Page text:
So this month is going to be the no printf debugging month which means that I will only start modifying the source code of a programmer to debug it only as a last resort.
Meet the culpritToday I had a quick look at a problem with the compiler itself. The compiler segfaulted while compiling code with very long lists (PR#5368).
The following bash command will generate a file (
big_list.ml) that will cause the failure:
cat > big_list.ml <<EOF let big x =[ $(yes "true;" | head -n 100000) ] EOF
Looking at backtracesThis smelled like a stack overflow (the stack size is fixed if you have too many function call chained you blow your stack out and might get a segfault). Sure enough, after raising the size of the stack (
ulimit -s 50000) the compilation ran fine... So we are probably looking for a stack overflow. Those are usually called by non-tail call reccursions and real easy to find:
- load the binary in gdb. with
gdb --args ocamlopt.opt big_list.ml
- run it (
run) until it blows up
- look at the stack (
bt) and one or several function should appear all the time.
Using breakpointsIn my case the stacktrace was a bit anti climatic:
#0 0x000000000058150d in camlIdent__find_same_16167 () #1 0x0000000000000000 in ?? ()The lack of proper backtrace could be due to one of several things:
- Ocamlopt's calling convention for function is not the same as C and this could throw of
- the Ocaml run time has code to detect stack overflow (./asmrun/signals_asm.c). It works by registering a signal handler for the SIGSEGV signal and examining the address of the error and raising an exception if anything is wrong. This code is running inside a unix signal; this is a very restricted environment in which you are not allowed to do much (e.g. you cannot call malloc); it might be doing something illegal and/or messing up the stack.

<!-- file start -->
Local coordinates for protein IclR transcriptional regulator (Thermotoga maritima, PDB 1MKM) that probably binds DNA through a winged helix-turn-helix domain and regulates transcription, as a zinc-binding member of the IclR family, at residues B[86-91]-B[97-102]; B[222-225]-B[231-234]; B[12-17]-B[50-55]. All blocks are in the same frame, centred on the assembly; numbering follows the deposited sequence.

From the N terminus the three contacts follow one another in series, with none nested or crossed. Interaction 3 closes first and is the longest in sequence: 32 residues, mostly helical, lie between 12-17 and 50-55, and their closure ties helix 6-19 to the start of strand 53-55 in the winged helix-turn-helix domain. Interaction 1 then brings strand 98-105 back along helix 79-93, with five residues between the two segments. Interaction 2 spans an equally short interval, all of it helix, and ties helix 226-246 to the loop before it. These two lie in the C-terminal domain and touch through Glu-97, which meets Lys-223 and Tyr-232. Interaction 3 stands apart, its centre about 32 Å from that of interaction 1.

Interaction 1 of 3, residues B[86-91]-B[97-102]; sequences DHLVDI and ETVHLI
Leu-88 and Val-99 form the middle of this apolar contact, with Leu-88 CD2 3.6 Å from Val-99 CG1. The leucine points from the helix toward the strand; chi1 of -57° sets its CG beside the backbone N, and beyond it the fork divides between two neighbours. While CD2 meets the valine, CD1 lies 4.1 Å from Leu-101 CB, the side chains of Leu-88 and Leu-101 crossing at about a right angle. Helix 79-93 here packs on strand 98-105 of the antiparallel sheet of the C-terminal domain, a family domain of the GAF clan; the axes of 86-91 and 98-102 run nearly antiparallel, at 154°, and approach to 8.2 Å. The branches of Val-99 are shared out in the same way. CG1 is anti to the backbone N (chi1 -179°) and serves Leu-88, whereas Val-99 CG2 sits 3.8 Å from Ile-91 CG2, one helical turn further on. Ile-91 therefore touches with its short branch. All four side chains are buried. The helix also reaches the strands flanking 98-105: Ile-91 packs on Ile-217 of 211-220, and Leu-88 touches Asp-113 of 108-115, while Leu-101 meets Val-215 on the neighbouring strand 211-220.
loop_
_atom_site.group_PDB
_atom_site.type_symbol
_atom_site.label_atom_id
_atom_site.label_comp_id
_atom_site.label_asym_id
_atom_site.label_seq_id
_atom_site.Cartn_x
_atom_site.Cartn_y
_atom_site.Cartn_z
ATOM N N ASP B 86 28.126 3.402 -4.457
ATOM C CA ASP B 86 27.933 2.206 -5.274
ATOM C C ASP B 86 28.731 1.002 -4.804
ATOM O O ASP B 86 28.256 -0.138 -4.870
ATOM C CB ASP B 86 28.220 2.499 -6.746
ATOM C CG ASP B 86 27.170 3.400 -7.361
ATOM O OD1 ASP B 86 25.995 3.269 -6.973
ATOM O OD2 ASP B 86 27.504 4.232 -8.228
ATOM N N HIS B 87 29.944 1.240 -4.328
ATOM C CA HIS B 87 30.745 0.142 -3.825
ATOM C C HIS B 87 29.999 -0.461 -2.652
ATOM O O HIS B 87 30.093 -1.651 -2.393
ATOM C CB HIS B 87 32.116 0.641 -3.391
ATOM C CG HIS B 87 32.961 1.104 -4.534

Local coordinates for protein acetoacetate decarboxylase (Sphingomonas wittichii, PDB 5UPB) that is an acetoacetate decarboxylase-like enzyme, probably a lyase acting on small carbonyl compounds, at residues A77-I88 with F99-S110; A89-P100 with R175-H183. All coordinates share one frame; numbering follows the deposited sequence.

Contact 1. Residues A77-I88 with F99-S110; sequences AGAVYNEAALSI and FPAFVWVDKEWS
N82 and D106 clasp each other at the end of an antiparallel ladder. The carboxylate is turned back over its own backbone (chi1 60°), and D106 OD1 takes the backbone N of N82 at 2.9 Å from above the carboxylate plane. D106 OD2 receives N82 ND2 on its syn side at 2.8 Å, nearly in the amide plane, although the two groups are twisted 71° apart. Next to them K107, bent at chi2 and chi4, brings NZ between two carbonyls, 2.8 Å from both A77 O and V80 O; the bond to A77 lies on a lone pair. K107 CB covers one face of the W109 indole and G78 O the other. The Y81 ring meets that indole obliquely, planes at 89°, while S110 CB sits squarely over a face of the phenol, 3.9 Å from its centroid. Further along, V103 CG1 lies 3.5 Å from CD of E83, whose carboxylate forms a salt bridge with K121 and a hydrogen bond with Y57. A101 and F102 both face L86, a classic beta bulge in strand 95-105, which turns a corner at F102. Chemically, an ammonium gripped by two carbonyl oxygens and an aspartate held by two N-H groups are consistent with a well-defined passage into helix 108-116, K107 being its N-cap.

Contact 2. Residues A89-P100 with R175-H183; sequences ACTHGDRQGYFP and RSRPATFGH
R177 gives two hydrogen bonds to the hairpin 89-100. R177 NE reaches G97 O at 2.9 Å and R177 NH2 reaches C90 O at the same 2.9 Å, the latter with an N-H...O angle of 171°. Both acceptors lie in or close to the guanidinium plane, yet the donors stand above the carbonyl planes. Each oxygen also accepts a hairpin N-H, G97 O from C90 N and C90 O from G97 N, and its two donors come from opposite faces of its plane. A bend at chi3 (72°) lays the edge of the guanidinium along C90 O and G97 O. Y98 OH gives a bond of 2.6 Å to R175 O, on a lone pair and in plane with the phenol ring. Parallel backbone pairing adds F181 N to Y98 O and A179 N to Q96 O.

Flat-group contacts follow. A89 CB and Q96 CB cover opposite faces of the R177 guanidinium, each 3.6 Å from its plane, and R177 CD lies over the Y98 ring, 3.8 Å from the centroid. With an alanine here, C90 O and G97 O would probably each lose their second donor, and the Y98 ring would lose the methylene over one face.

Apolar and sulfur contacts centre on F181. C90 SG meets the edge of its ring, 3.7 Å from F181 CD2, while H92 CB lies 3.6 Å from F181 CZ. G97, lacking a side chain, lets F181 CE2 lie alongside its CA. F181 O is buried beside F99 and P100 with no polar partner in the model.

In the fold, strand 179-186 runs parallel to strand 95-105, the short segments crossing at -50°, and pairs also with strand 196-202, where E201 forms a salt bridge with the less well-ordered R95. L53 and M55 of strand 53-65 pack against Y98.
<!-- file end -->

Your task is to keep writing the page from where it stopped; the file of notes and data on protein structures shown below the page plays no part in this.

camlIdent__find_same_16167. The caml compiler assigns symbols to functions following this naming convention: caml<module name>__<function name>_<integer>. In this case the function is the
find_namefunction in the
Ident(typing/ident,ml) module. Let's have a look at who's calling this function by using break points. No before calling
gdbwe set a breakpoint on the function.
(gdb) break camlIdent__find_same_16167 Breakpoint 1 at 0x5814f0 (gdb) run Starting program: /opt/ocaml-exp/bin/ocamlopt.opt big_list.ml Breakpoint 1, 0x00000000005814f0 in camlIdent__find_same_16167 ()We want to let cross this break point enough to have a nice a fat backtrace.
(gdb) ignore 1 500 Will ignore next 500 crossings of breakpoint 1. (gdb) continue Continuing. Breakpoint 1, 0x00000000005814f0 in camlIdent__find_same_16167 ()By looking at the backtrace we can now clearly see that:
camlTypecore__type_construct_206357is appearing a lot on the stack and, sure enough, the
typing/typecore.mlis not tail recursive. In our case the easiest solution is probably to change our code generator to output the list by chunks:
let v0= let v1= true::true:: ..... ::v0 let v2= true::true:: ..... ::v1 .... let v = vn
Finding function's symbolLast but not least: of you wanted to put a breakpoint in
typecore.mlon the function
type_argumentyou'd have to figure out the symbol name:
> nm /opt/ocaml-exp/bin/ocamlopt.opt | grep camlTypecore__type_argument 0000000000526b70 T camlTypecore__type_argument_206355